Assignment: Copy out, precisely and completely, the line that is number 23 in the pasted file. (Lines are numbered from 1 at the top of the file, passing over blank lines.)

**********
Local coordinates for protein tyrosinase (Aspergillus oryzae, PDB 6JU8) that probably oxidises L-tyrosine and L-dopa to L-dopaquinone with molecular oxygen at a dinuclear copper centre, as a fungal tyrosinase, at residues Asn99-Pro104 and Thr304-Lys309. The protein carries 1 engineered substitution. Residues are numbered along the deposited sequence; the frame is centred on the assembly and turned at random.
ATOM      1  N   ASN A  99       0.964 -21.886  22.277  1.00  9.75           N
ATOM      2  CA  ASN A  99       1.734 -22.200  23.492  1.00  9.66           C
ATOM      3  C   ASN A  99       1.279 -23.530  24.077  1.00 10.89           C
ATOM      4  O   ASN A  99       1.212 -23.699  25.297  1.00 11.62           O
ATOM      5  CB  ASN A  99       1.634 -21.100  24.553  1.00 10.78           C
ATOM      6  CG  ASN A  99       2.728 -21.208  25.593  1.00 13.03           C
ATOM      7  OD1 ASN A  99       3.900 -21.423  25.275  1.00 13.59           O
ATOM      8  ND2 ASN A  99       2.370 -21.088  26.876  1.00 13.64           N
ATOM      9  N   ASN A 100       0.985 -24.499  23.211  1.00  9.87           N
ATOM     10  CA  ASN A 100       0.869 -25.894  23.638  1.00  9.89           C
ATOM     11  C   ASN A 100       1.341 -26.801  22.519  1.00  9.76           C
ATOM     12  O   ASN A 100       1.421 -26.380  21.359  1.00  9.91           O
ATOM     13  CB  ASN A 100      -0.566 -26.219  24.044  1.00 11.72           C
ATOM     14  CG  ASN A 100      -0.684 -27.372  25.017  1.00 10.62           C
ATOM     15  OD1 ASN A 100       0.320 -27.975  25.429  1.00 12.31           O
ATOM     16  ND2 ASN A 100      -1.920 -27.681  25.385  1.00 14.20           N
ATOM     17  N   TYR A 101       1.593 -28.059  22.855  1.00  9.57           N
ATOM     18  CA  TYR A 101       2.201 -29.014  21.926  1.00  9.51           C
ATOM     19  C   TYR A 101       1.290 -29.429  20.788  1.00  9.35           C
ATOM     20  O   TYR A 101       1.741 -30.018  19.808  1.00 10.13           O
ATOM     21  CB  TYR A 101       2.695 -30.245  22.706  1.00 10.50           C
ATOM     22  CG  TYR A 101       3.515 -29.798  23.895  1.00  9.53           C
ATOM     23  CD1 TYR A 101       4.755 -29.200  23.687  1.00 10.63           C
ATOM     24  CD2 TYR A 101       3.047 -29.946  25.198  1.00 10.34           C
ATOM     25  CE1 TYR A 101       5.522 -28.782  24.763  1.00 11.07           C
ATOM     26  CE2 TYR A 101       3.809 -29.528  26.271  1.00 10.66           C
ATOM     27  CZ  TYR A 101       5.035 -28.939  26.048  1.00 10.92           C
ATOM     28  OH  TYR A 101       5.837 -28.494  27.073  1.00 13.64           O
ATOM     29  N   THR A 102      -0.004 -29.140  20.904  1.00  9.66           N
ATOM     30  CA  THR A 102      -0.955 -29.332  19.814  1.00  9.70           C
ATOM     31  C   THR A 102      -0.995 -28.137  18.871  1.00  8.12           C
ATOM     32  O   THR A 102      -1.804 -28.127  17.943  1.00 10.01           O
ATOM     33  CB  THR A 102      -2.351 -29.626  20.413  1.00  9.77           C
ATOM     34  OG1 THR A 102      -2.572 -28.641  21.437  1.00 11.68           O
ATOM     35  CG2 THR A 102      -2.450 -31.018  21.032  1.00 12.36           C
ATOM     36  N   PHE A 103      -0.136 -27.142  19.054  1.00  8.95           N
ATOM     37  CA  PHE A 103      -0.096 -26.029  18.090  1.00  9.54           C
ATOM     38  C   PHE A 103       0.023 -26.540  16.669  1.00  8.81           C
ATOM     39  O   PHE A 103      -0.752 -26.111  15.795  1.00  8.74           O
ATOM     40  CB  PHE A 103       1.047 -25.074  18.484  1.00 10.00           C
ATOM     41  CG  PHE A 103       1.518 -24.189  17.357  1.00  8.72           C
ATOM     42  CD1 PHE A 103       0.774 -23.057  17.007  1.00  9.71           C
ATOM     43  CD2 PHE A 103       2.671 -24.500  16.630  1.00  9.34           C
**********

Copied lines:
ATOM     22  CG  TYR A 101       3.515 -29.798  23.895  1.00  9.53           C